Back to Basics #1 - Cloning a hard disk

If you no longer want the data on the original drive then you can right-click on the old drive as shown in Computer Management and choose Format ..., and work through the wizard. Remember that formatting is a one-way process, so take care!

Thoughts?

Topics: CXO, Hardware

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53 comments
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  • Wow, thats a really long way to do it!

    Most hard drives when you buy them come with a install disk (if not you can download it from the manufactures) of which after you physically install the drive you boot the accompanying CD/DVD which gives you a number of basic choices one of which is to clone the drive.....<br><br>
    Features:<br><br>
    1. Software free with drive.<br>
    2. Drive cloning is not OS dependent.<br>
    3. Software is so simple and contains enough help that someone with basic knowledge can do it.<br>
    4. A hell of a lot less steps than doing it as you described.
    devlin_X
    • Actually, at least one OEM ...

      ... provides Acronis True Image.
      Adrian Kingsley-Hughes
      • Which, I should have added ...

        ... was Maxtor/Seagate. That said, True Image does a LOT more than just clone a disk - as I'll cover in a later piece.
        Adrian Kingsley-Hughes
        • Really? Wow, it's been a while lol...

          Last I installed a Maxtor drive it used it's own software package called MaxBlast! for it's installation software. I guess that kind of dates my use of Maxtor! ;-)<br><br>I do understand True Image is decent but in the context of cloning a drive I was just getting at the way you were going about it seemed the long way around what could be a pretty quick and free solution.
          devlin_X
  • Try ghost

    I use ghost because it is os independent, can write images to USB drives, CD/DVD's, and Network locations. Works great for laptops where you can't install 2 drives at once. I just image to a usb hdd, swap disks, boot the cd, and restore the hdd image. It works great for backup as well. I back up all 4 of my home computers (2 XP and 2 Linux) to one large usb hdd.
    20kwfence
  • I upgaded from Ghost to Casper and never went back

    Casper is so much simpler to use and very very fast.
    BillDem
    • Sorry, here is a link to their site.

      http://www.fssdev.com/
      BillDem
      • Casper 7.0

        Hi, thanks for the website of Casper. I downloaded it and like it. It is easy to use & copied my hard drive, not complicated. I have one problem though, it does not Write the Boot Record to the new Hard drive. I hope you can help me with this problem. Can you please email
        me at .....tobanator44@gmail.com. Thank you.
        stryker620
  • Oddball problem

    Last week I decided to redo my system and last night I found an oddball problem I never anticipated that will require a full reinstall.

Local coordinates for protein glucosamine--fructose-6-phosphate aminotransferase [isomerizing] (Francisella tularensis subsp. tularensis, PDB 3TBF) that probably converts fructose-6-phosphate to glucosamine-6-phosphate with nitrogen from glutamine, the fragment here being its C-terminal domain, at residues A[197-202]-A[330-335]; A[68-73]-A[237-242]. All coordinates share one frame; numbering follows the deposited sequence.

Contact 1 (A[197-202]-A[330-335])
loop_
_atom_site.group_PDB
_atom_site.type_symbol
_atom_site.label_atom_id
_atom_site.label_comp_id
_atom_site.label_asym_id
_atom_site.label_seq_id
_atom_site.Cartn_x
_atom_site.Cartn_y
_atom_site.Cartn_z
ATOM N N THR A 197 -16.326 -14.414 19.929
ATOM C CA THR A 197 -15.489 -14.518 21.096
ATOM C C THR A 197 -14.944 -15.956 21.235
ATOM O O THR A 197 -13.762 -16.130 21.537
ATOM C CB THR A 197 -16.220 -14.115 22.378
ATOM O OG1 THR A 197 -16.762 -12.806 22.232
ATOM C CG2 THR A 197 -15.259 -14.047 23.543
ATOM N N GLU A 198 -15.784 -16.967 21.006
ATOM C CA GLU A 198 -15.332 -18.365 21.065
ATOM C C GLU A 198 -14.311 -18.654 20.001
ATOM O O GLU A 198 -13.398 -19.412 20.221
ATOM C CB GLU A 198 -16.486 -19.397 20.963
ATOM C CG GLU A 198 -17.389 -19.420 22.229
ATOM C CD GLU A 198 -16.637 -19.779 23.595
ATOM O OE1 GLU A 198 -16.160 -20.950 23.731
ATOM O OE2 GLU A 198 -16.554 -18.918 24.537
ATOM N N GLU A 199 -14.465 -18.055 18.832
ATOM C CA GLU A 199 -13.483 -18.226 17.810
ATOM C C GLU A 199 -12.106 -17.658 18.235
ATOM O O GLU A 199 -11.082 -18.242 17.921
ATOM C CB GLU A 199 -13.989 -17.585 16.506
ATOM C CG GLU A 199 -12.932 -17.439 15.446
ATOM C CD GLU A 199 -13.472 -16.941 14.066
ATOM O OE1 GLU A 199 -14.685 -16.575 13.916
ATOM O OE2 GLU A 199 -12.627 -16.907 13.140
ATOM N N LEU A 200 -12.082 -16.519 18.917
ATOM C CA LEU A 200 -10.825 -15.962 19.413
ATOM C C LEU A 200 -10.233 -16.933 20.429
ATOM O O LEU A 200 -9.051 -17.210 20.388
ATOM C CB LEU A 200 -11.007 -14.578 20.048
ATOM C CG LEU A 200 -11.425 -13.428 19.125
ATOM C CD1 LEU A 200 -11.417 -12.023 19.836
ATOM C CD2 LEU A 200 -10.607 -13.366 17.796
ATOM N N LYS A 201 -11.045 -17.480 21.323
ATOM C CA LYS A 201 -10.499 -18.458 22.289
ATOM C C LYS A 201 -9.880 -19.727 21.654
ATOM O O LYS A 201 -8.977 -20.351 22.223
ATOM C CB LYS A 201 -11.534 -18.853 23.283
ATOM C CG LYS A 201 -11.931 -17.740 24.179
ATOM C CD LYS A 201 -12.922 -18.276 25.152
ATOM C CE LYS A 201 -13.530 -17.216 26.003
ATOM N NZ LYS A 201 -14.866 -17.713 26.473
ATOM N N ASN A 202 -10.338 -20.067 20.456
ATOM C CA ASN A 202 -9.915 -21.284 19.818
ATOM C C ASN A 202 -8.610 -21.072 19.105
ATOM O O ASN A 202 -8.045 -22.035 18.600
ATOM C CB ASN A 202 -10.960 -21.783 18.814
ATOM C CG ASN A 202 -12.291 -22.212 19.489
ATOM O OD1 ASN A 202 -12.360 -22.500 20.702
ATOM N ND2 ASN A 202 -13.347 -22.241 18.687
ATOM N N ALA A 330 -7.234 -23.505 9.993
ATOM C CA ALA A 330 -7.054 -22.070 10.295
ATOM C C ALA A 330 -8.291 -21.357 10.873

I had two systems, one with a 200 GB disk partitioned as C: and D: and the other with two 80 GB drives, each separately bootable. I wanted to replace the 200 GB with a 500 GB SATA. That would leave the 200 GB extra. I decided to do a 3-way swap. (One 80 GB would remain unchanged and will be ignored.)

    Original:

    CPU 1: 200 GB CPU 2: 80 GB

    Step 1: Move DATA from the 200 GB to the 80's.
    Step 2: Clone the 200 GB BOOT partition to the 500 GB
    Step 3: Clone one 80 GB to the 200
    Step 4: Replace the 80 GB with the 200 GB clone
    Step 5: Move the cloned 80 GB to the 500 GB machine
    Step 6: Clone the 500 GB BOOT partition to the 80 GB.
    Step 7: Set up CPU 1 with an 80 GB boot drive and a 500 GB data drive.

    Of course, I checked intermediate results, etc. Everything seemed to work fine.

    After a few days I noticed System Restore was not working and none of the usual fixes would work.

    I also noticed some program icons were not showing up. When I tried to change the icon I would get a "Can't find file" error message.

    I discovered last night that there is a folder called C:\Windows\Installer where programs put install data. Somehow, that folder got emptied. Now, I can't REINSTALL *OR* UNINSTALL programs. Everything other than System Restore SEEMS to work fine. But I won't be able to do updates, etc.

    I don't know what cleared out that folder. There is a program from Microsoft (I believe from SysInternals) that changes the Volume ID (drive serial number), which I did run after cloning the 80 GB disk. Perhaps that caused the problem, perhaps not.

    So, I don't know why this problem happened, but it will require a full reinstall to correct, because it affects all installed programs, not just OS programs.